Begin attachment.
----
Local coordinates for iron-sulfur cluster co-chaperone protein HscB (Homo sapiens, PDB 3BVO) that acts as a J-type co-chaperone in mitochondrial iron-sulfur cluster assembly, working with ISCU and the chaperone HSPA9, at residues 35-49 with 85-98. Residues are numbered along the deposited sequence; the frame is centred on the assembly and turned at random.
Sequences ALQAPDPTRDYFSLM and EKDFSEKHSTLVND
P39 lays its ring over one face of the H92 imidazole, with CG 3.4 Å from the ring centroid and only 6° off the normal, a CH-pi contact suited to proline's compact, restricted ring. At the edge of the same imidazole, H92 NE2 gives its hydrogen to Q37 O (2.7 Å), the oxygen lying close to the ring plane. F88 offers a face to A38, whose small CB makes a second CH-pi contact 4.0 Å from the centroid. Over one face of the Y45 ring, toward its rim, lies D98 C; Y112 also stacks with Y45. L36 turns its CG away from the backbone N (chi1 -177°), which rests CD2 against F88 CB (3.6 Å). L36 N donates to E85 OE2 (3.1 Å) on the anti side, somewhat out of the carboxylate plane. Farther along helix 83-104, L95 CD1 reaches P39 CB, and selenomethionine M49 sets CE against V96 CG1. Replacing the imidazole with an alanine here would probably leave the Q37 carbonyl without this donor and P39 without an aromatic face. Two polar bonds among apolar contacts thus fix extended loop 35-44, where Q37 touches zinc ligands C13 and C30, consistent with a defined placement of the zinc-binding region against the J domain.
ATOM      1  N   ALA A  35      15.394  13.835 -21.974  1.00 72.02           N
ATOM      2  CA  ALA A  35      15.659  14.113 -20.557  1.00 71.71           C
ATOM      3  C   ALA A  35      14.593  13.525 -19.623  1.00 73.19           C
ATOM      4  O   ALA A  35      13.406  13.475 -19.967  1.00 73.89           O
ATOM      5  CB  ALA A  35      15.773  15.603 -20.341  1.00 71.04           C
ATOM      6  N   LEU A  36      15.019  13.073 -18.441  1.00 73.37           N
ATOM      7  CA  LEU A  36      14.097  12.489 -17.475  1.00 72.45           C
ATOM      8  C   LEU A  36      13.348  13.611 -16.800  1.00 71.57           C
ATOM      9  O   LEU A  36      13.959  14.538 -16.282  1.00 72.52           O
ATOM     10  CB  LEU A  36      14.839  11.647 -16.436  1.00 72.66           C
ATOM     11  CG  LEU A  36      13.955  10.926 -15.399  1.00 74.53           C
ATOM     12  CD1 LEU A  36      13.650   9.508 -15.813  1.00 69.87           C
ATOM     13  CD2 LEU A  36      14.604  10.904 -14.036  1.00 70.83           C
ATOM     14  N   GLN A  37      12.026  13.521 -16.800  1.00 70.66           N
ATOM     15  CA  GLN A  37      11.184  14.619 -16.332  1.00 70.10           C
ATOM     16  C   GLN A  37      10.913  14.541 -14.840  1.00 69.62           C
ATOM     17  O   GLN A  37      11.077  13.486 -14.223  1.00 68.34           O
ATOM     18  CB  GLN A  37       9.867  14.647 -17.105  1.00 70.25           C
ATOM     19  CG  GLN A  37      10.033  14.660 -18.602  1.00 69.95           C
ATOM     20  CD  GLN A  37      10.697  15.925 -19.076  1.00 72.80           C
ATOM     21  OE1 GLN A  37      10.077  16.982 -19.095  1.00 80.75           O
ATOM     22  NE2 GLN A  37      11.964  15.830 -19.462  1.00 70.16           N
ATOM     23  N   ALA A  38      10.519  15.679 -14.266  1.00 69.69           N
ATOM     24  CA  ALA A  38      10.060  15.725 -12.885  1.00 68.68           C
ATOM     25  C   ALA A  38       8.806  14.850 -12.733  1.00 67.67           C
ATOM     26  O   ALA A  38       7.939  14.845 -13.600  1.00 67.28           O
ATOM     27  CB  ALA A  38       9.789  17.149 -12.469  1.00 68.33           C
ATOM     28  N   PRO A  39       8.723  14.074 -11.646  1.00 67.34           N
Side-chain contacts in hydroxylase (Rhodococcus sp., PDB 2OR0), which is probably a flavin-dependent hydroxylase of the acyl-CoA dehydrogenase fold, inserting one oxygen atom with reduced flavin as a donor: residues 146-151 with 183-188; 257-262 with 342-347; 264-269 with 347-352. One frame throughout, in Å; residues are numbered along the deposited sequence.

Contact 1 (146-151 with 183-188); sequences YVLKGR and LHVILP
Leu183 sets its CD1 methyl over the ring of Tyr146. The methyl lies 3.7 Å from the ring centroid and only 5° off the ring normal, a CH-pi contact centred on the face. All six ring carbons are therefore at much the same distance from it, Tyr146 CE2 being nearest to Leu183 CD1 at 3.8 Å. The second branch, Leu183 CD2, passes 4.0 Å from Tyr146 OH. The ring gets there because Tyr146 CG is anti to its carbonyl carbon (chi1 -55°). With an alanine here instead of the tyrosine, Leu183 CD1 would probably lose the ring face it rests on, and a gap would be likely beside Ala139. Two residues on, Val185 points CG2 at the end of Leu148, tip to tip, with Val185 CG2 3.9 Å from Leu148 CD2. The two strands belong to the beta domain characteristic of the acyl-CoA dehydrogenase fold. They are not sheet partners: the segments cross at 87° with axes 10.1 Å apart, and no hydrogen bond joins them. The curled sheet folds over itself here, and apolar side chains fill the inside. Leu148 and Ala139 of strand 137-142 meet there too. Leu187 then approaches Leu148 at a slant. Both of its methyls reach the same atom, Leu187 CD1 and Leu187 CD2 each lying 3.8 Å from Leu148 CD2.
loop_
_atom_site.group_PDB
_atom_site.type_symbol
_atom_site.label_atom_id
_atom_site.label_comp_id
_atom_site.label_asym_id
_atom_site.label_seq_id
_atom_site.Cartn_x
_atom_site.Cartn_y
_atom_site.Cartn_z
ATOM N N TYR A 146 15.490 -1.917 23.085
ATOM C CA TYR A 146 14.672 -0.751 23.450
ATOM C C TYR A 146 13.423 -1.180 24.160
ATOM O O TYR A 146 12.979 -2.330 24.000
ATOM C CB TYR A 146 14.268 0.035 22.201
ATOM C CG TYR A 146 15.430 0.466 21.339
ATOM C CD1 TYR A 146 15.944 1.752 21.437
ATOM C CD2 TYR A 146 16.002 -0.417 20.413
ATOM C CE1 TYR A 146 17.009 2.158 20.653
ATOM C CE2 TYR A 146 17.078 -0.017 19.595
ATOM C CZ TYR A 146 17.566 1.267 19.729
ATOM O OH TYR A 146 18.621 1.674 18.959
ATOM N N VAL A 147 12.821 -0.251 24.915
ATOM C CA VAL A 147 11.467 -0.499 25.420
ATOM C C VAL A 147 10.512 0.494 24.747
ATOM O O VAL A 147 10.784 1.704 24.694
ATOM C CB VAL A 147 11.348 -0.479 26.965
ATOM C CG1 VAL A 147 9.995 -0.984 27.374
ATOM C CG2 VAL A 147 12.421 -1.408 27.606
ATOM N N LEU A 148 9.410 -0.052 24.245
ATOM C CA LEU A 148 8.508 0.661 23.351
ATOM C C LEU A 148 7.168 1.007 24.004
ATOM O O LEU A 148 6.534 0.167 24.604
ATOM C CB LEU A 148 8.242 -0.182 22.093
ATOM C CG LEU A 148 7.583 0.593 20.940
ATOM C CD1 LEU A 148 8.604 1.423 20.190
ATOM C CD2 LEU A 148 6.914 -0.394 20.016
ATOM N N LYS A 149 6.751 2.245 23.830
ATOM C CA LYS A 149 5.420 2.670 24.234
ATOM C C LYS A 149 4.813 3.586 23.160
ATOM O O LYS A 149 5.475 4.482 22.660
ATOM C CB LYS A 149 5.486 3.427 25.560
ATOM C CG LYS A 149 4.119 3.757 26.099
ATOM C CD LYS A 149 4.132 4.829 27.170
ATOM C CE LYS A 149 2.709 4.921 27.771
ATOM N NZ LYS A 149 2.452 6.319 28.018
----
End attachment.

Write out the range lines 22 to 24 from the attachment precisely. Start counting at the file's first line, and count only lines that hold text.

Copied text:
ATOM     19  CG  GLN A  37      10.033  14.660 -18.602  1.00 69.95           C
ATOM     20  CD  GLN A  37      10.697  15.925 -19.076  1.00 72.80           C
ATOM     21  OE1 GLN A  37      10.077  16.982 -19.095  1.00 80.75           O